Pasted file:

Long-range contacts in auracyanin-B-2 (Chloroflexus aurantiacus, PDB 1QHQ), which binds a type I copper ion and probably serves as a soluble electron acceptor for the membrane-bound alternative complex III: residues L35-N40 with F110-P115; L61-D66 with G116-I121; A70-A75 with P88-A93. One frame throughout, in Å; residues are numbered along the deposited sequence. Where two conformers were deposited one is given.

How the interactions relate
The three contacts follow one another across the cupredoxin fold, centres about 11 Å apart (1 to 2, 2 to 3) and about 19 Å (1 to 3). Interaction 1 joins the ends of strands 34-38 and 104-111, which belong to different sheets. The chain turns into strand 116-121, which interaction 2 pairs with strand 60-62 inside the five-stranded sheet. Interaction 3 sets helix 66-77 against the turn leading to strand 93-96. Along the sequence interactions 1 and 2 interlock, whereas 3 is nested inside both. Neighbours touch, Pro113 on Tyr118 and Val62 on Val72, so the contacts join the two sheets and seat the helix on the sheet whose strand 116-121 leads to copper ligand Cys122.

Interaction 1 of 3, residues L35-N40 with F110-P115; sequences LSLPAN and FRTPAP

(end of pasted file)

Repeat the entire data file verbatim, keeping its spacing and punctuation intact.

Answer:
Long-range contacts in auracyanin-B-2 (Chloroflexus aurantiacus, PDB 1QHQ), which binds a type I copper ion and probably serves as a soluble electron acceptor for the membrane-bound alternative complex III: residues L35-N40 with F110-P115; L61-D66 with G116-I121; A70-A75 with P88-A93. One frame throughout, in Å; residues are numbered along the deposited sequence. Where two conformers were deposited one is given.

How the interactions relate
The three contacts follow one another across the cupredoxin fold, centres about 11 Å apart (1 to 2, 2 to 3) and about 19 Å (1 to 3). Interaction 1 joins the ends of strands 34-38 and 104-111, which belong to different sheets. The chain turns into strand 116-121, which interaction 2 pairs with strand 60-62 inside the five-stranded sheet. Interaction 3 sets helix 66-77 against the turn leading to strand 93-96. Along the sequence interactions 1 and 2 interlock, whereas 3 is nested inside both. Neighbours touch, Pro113 on Tyr118 and Val62 on Val72, so the contacts join the two sheets and seat the helix on the sheet whose strand 116-121 leads to copper ligand Cys122.

Interaction 1 of 3, residues L35-N40 with F110-P115; sequences LSLPAN and FRTPAP